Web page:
To bring in the idea of sustainability, with the observation that both the Hadza and the Swedes have their own versions of systems of sustainable living, without compromise to individual or group autonomy, the conclusion is that for a wider, global perspective of sustainability, where people and their cultures are respected, preserved and even encouraged towards the diversity of the eco-system, there needs to be a manner of management that is congruent between the levels of policy, society and the individual. Sustainable leadership.

It is both a bottom-up approach where you are active in schools, in the education of the young towards such an ideology of collaboratively autonomous living, and a top-down approach to making changes to socio-economic policies where needed. The cascading implementation from top-down will in several generations, meet with the young ideology who will then continue to bolster the transforming and evolving system with as little suffering of a bloody revolution as possible.

[1] Jönsson, S. 1995. Goda utsikter : svenskt management i perspektiv. Nerenius & Santérus, i samarbete med (GRI), Handelshögsk. vid GU.
[2] Cordeiro-Nilsson, C. M. 2009. Swedish management in Singapore: a discourse analysis study. PhD Thesis. Department of Philosophy, Linguistics, and Theory of Science. University of Gothenburg.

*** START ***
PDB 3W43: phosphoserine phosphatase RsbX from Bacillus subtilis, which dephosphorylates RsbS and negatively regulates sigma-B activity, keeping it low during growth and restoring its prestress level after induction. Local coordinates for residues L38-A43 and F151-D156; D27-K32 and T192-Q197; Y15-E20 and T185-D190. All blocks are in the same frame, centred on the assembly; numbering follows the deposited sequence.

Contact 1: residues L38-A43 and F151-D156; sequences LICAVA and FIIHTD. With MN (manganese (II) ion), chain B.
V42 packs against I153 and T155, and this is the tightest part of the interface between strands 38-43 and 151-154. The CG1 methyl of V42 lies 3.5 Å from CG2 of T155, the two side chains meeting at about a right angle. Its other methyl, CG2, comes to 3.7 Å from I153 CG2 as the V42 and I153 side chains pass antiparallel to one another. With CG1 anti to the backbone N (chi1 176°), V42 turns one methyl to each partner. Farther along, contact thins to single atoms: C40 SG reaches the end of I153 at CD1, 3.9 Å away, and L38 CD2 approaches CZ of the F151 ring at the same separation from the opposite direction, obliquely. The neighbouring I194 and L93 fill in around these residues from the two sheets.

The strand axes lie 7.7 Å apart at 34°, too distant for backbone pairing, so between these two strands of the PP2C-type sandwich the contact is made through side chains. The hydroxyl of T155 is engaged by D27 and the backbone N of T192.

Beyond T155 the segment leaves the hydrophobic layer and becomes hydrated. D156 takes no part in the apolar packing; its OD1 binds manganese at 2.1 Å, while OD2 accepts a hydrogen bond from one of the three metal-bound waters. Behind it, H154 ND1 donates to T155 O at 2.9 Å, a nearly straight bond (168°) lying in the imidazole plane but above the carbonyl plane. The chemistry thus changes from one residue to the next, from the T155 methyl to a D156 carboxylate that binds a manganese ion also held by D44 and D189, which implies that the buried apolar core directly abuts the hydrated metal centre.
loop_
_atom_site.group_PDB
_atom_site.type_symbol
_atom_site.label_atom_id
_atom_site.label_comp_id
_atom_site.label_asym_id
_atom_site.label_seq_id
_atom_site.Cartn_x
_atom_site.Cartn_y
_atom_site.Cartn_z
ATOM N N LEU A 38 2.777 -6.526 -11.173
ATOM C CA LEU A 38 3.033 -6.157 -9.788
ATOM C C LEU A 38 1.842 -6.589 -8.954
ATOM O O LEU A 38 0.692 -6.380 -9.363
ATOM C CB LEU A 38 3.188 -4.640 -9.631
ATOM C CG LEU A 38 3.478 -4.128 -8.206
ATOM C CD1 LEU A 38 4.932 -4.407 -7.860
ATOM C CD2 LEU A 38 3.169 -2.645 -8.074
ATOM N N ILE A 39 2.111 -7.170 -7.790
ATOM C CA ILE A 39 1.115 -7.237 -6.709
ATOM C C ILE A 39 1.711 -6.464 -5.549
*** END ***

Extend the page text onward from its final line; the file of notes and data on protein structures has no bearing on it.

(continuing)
[3] Marlowe, F. 2009. Hadza cooperation: second-party punishment, yes; third-party punishment, no. Human Nature 20:417-430
[4] Graves, C. W. 1970. Levels of existence: an open system theory of values. Journal of Humanistic Psychology, 10(2):131-155.
[5] Mortensen, A. and Carrington, D. 2014. Africa’s ancient hunter gatherers struggle for survival. Inside Africa, CNN. Internet resource at CNN Inside Africa. Retrieved 20 April 2014.
[6] Vehrencamp, S. L. 1983. A model for the evolution of despotic versus egalitarian societies. Animal Behaviour, 31:667–682.
[7] Marlowe, F. W. 2006. Central place provisioning: The Hadza as an example. In G. Hohmann, M. Robbins & C. Boesch (Eds.), Feeding ecology in apes and other primates (pp. 359–377). Cambridge: Cambridge University Press.
[8] Daun, Å. 1996. Swedish Mentality. The Pennsylvania State University Press.
[9] Demsteader, C. 2009. Less trouble and strife: Swedes and the single life. Internet resource at The Local: Sweden’s News in English. Retrieved 20 Aprill 2014.
[10] OECD 2013. Better Life Index – Sweden. Internet resource at OECD – Sweden. Retrieved 20 April 2014.
[11] Finkel, M. 2009. The Hadza, National Geographic. Internet resource at http://ngm.nationalgeographic.com/2009/12/hadza/finkel-text/1. Retrieved 20 April 2014.